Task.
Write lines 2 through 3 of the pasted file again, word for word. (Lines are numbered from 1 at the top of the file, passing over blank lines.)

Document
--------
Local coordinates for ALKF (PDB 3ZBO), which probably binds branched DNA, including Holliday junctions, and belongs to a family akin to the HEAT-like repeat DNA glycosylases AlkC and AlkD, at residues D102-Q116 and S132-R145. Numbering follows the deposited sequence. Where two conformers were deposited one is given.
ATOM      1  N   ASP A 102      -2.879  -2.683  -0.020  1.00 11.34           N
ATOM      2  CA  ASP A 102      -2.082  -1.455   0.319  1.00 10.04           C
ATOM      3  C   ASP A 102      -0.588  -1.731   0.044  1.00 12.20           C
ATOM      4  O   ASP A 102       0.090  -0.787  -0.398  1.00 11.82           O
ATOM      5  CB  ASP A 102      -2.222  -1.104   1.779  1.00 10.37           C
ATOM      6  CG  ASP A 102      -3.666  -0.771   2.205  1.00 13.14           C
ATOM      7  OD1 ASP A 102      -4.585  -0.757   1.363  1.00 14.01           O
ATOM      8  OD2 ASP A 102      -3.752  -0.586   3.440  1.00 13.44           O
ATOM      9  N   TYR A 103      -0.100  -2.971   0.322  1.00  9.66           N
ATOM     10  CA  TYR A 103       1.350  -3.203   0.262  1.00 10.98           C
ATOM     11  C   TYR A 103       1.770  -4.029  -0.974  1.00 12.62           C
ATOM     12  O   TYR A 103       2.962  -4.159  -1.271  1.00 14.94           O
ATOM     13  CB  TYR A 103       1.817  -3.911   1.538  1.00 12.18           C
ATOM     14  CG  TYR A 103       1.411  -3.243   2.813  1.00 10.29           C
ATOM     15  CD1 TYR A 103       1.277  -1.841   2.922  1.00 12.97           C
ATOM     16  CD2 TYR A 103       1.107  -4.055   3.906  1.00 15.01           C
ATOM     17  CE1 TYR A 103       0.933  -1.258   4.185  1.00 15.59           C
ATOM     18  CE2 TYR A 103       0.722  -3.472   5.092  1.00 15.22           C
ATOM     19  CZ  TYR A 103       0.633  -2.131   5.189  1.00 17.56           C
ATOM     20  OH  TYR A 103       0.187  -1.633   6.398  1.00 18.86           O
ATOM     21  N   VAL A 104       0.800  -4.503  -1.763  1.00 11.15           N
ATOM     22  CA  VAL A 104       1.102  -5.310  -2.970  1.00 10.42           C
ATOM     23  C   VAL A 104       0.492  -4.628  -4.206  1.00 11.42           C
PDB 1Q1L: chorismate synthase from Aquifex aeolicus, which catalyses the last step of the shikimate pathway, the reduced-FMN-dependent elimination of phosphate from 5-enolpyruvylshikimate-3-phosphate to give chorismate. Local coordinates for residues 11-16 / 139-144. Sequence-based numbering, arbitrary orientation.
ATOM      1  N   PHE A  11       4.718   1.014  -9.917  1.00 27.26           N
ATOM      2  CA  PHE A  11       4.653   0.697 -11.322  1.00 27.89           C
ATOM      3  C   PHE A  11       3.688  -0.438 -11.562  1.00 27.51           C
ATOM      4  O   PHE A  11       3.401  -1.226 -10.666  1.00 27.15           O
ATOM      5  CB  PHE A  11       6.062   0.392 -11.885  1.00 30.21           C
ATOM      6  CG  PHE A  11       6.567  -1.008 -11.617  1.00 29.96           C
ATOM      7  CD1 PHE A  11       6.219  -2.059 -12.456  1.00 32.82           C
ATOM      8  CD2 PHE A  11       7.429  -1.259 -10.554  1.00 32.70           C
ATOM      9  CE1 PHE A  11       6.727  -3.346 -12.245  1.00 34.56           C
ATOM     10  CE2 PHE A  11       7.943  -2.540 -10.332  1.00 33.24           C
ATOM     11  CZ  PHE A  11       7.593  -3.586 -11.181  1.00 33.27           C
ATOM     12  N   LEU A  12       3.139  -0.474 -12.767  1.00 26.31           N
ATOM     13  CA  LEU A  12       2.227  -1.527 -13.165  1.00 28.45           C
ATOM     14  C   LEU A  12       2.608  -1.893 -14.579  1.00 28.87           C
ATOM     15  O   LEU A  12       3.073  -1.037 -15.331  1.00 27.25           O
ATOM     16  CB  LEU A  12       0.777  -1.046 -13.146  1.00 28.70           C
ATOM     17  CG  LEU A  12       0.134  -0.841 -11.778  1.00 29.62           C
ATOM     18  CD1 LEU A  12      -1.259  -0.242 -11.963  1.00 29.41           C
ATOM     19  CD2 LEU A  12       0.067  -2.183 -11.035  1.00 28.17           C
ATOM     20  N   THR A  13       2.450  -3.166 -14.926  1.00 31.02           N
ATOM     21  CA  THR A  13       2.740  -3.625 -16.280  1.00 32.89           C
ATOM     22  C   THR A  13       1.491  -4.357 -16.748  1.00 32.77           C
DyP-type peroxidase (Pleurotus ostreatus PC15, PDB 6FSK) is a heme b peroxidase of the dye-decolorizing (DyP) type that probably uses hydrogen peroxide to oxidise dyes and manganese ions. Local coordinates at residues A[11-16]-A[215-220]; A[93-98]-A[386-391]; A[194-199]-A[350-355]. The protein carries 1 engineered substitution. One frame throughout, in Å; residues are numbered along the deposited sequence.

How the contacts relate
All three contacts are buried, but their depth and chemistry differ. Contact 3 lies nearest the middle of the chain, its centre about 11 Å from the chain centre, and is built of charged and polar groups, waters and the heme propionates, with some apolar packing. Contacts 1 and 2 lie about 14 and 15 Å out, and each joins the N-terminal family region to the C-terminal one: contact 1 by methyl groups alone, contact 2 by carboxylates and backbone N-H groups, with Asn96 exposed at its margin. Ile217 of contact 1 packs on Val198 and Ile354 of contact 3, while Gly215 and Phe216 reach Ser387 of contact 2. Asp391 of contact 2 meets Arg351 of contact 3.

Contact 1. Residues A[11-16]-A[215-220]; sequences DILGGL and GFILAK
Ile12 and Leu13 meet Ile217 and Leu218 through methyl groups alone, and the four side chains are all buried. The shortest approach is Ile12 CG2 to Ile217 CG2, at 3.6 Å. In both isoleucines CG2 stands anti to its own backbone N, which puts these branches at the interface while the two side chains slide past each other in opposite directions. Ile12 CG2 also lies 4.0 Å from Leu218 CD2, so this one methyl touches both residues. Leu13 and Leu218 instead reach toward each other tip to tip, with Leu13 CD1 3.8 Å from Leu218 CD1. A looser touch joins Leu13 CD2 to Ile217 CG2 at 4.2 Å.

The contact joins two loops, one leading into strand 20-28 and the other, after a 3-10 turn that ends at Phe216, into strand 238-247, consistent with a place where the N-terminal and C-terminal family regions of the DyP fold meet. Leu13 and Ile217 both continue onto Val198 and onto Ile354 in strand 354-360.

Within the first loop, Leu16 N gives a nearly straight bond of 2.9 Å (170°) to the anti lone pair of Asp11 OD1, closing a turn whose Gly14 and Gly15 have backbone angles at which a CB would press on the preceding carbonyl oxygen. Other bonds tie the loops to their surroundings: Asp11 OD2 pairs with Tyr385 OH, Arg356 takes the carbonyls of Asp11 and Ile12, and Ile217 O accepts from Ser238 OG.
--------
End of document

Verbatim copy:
ATOM      1  N   ASP A 102      -2.879  -2.683  -0.020  1.00 11.34           N
ATOM      2  CA  ASP A 102      -2.082  -1.455   0.319  1.00 10.04           C